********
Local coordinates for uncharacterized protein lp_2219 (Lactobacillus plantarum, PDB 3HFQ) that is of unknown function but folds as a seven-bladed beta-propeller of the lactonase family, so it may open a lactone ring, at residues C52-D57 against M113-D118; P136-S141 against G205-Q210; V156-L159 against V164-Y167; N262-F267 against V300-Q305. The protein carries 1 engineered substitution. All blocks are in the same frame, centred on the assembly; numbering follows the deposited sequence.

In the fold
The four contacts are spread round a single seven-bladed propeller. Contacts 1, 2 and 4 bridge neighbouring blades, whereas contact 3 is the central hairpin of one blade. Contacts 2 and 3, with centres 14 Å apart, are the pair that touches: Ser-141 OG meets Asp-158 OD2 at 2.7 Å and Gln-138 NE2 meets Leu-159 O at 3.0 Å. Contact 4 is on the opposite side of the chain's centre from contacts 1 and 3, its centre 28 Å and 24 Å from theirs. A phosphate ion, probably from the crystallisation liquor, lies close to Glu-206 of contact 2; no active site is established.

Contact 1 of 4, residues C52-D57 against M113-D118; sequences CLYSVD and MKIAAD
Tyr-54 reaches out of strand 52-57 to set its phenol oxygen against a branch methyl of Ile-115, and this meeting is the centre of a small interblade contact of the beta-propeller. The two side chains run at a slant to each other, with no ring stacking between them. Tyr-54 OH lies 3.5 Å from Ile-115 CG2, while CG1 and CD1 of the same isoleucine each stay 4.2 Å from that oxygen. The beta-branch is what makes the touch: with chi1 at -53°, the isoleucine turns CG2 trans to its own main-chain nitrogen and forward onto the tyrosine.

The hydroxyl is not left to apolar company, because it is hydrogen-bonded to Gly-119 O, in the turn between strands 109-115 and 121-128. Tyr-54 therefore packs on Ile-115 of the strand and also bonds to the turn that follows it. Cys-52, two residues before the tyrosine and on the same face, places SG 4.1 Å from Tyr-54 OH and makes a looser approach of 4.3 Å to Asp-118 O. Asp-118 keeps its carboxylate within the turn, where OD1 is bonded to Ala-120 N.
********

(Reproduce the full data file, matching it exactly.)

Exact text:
Local coordinates for uncharacterized protein lp_2219 (Lactobacillus plantarum, PDB 3HFQ) that is of unknown function but folds as a seven-bladed beta-propeller of the lactonase family, so it may open a lactone ring, at residues C52-D57 against M113-D118; P136-S141 against G205-Q210; V156-L159 against V164-Y167; N262-F267 against V300-Q305. The protein carries 1 engineered substitution. All blocks are in the same frame, centred on the assembly; numbering follows the deposited sequence.

In the fold
The four contacts are spread round a single seven-bladed propeller. Contacts 1, 2 and 4 bridge neighbouring blades, whereas contact 3 is the central hairpin of one blade. Contacts 2 and 3, with centres 14 Å apart, are the pair that touches: Ser-141 OG meets Asp-158 OD2 at 2.7 Å and Gln-138 NE2 meets Leu-159 O at 3.0 Å. Contact 4 is on the opposite side of the chain's centre from contacts 1 and 3, its centre 28 Å and 24 Å from theirs. A phosphate ion, probably from the crystallisation liquor, lies close to Glu-206 of contact 2; no active site is established.

Contact 1 of 4, residues C52-D57 against M113-D118; sequences CLYSVD and MKIAAD
Tyr-54 reaches out of strand 52-57 to set its phenol oxygen against a branch methyl of Ile-115, and this meeting is the centre of a small interblade contact of the beta-propeller. The two side chains run at a slant to each other, with no ring stacking between them. Tyr-54 OH lies 3.5 Å from Ile-115 CG2, while CG1 and CD1 of the same isoleucine each stay 4.2 Å from that oxygen. The beta-branch is what makes the touch: with chi1 at -53°, the isoleucine turns CG2 trans to its own main-chain nitrogen and forward onto the tyrosine.

The hydroxyl is not left to apolar company, because it is hydrogen-bonded to Gly-119 O, in the turn between strands 109-115 and 121-128. Tyr-54 therefore packs on Ile-115 of the strand and also bonds to the turn that follows it. Cys-52, two residues before the tyrosine and on the same face, places SG 4.1 Å from Tyr-54 OH and makes a looser approach of 4.3 Å to Asp-118 O. Asp-118 keeps its carboxylate within the turn, where OD1 is bonded to Ala-120 N.